Cornwall Council warns cut in schools cash poses threat to pupil places
Cornwall Council has warned of children missing out on school places after ministers slashed building cash that would have relieved pressure on over-crowded classrooms.
Cornwall's frustration has been compounded by neighbouring Devon getting a financial boost to tackle their bulging classrooms.
This is despite both areas boasting a similar mix of rural schools with falling rolls but also over-subscribed schools in towns.
Cornwall Council said it was "disappointed" to see its "basic need" grant fall by £300,000 to £1.3 million in 2013/14.
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The authority said Education Secretary Michael Gove had "failed" to understand the social and economic balance of the area.
By contrast, Devon County Council will see get a £5.2 million "basic need" grant for extra school places – £400,000 more than last year.
Cornwall Council complains that, on paper, it appears the area has sufficient school places. It argues the figures are deceiving because while rural schools have surplus places, those struggling to cope are in larger towns many miles away.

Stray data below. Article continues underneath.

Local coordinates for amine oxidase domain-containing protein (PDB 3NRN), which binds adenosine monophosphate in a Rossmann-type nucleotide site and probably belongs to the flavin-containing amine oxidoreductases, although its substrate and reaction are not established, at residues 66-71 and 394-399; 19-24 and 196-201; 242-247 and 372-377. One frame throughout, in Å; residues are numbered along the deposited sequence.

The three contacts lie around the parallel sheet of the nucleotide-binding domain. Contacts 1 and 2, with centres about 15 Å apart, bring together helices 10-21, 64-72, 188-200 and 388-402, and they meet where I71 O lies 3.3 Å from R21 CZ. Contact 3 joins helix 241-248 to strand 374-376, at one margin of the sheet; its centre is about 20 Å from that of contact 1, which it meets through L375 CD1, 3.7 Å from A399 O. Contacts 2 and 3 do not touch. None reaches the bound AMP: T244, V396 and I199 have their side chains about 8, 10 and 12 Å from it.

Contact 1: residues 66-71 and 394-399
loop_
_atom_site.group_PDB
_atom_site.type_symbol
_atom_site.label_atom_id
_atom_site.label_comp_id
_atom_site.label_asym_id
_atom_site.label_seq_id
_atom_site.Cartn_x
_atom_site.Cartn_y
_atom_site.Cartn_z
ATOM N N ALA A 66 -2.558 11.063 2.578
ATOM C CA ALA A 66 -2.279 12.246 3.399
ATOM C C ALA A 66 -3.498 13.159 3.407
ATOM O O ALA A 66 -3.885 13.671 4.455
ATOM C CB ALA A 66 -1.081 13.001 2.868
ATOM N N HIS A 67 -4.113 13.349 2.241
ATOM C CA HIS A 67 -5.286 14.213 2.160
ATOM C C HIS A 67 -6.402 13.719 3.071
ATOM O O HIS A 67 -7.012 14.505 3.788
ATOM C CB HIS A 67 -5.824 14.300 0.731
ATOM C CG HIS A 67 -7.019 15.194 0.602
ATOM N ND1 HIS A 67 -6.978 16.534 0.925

The cash snub was despite providing Whitehall officials "extremely comprehensive data" on schools projecting a shortfall of pupil places.
The authority's policy is not to shut any schools, however small, given the vital community role they play in rural villages.
A Cornwall Council spokesman said: "We will need to explore alternative means of funding the provision of additional pupil places if we are to fulfil our commitment to provide a local school place for every child who requires one.
"This decision demonstrates that the Government has failed to take on board the particular demographic and socio-economic pressures relating to Cornwall's schools."
A Devon County Council spokesman said the cash was in line with expectations, but there "continues to be significant pressure" on places in Exeter, Exmouth, Braunton and Bideford.
Plymouth City Council's grant for extra places is down by £600,000 to £3.3 million and Torbay Council will receive £1 million to cope with over-crowded classrooms – £500,000 less than last year.
The classroom cash was announced at the same time as money for repair and maintenance of schools. In total, the four education authorities in Devon and Cornwall will get £3.5 million less, or a 9% cut, compared to last year.
But the £37.5 million in total does not include cash going to the growing number of opted out academies for repairing leaking roofs and crumbling buildings. This is not the case for "basic need" cash.
But Mr Gove said: "Some local authorities will see their funding go up, while others will see funding levels go down."